In any event the people of Australia decided at the time of Federation, on a recommendation from the founding fathers, that the politicians acting alone, even by a large majority, should not be able to change the constitution.
Had this been the case in the 90s, Australia could well have become a republic, as about two thirds of the politicians federal and state – at least – were republicans, as was most of the mainstream media.
The situation is that the text of the Australian Constitution can only be changed after a bill amending the Constitution is passed normally by both houses of the Federal Parliament and submitted to the electors. The electors must approve the bill both nationally and in a majority of states, although on one view, a change so substantial changes the original compact to such an extent it would need to be approved by all of states.
(I should stress that this is about changing the “text” of the Constitution. The interpretation of the Constitution is left to the justices of the High Court whose interpretation is final unless and until subsequent justices hold that their predecessors were in fact wrong. This is a matter which is being raised in relation to proposals for a change of the constitution concerning indigenous recognition, a matter with which the organisation of which I am executive director has recently become involved at the invitation of the Prime Minister. I mention this because some republicans suggest various legislative measures to change the constitution without a referendum any one of which would be challenged in the High Court).
The important point to note about an Australian constitutional referendum is the distinction we make in Australia between a referendum and a plebiscite. Unlike a plebiscite where only a question is submitted to the people, an Australian referendum requires that the full text of proposed changes set out in the bill be on the table. In such a referendum, the electors (all Australians aged over 18 must vote, but informal voting is allowed) receive a booklet containing the bill and containing the arguments for both the Yes and No cases. (In the proposed 2014 referendum on local government, it was decided that the booklet should only go to households – a questionable decision. Professor Flint aptly labelled this measure the “garbage bin amendment” on the basis that anything addressed to ”The Householder” is destined to be thrown out, which he said was the intended consequence of the measure).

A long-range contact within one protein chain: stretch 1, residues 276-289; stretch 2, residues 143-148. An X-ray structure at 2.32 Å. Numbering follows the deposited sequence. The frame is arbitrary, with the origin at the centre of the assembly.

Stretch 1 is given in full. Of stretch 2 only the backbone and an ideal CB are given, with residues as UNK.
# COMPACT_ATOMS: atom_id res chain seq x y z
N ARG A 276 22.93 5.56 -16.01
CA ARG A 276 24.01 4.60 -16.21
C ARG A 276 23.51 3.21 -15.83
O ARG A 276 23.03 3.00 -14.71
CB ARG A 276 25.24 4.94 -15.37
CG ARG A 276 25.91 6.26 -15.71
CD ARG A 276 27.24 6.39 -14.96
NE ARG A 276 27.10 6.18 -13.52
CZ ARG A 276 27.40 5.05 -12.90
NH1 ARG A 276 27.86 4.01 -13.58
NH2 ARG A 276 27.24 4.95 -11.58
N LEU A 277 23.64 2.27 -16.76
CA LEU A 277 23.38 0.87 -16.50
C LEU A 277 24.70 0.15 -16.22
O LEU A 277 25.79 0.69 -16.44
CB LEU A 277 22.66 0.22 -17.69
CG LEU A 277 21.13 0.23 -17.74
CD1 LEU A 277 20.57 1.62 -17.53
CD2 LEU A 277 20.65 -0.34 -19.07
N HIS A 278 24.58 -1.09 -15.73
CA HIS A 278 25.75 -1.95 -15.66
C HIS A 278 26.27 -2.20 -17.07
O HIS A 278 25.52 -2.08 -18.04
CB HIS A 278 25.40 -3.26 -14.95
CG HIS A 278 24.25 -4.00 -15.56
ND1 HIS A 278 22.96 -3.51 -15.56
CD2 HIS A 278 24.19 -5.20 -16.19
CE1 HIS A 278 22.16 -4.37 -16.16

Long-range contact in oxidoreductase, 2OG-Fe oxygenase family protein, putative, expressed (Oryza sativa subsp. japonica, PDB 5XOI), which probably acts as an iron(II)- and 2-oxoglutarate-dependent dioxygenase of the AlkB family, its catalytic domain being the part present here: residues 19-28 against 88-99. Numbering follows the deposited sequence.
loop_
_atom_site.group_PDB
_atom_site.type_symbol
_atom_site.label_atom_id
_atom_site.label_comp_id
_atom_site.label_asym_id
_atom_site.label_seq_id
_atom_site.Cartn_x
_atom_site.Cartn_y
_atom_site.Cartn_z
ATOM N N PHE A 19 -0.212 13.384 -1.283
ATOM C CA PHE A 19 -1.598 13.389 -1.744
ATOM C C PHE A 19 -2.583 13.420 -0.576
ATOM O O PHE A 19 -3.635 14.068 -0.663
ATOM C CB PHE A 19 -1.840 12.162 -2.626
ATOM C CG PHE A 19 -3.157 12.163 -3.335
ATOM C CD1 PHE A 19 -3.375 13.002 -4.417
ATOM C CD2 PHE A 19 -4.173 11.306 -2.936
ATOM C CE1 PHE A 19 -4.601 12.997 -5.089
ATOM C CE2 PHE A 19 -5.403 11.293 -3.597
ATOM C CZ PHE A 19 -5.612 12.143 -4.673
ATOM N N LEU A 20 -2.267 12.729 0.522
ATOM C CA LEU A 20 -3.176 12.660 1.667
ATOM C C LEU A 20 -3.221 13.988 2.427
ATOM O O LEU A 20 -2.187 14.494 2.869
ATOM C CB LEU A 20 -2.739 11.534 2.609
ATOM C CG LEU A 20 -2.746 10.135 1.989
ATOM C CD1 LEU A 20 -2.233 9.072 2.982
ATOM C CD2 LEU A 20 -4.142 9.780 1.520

The 1999 republic referendum was won by the No case, both nationally and in all states. Remembering that to succeed it had to be approved both nationally and in a majority of states, this was a very clear result. The national vote was approaching 55%, which in electoral terms would be treated as a landslide. The republican vote was concentrated geographically in the more affluent inner city electorates, with 72% of all electorates voting No. There was also a concentration of the No vote among certain age groups, a phenomenon which will be discussed below.
At this point I should indicate that Australia is not the only realm to have had a referendum on the monarchy and to have rejected change to a republic. In fact all republican referendums from and including the Australian referendum have been defeated. I am referring to the referendums in Tuvalu, and St Vincent and the Grenadines which reaffirmed the place of the monarchy in those real realms notwithstanding the wishes of the local politicians.
Before I proceed to an assessment of support for the Crown over the last quarter of a century, it is relevant to note that notwithstanding the 1999 vote, the issue was kept very much alive by Australian republican politicians down until the 2010 election.
In fact in 2011, ACM’s National Convenor reported that until then, there had been twelve major votes and inquiries into how to turn Australia into a republic, all but one being fully funded by the taxpayer and one partially so.
- Republic Advisory Committee, 1993
- Plebiscite for an Australian Republic Bill, 1997
- Convention Election, 1997
- Constitutional Convention, 1998
- Referendum, 1999
- Corowa Conference, 2001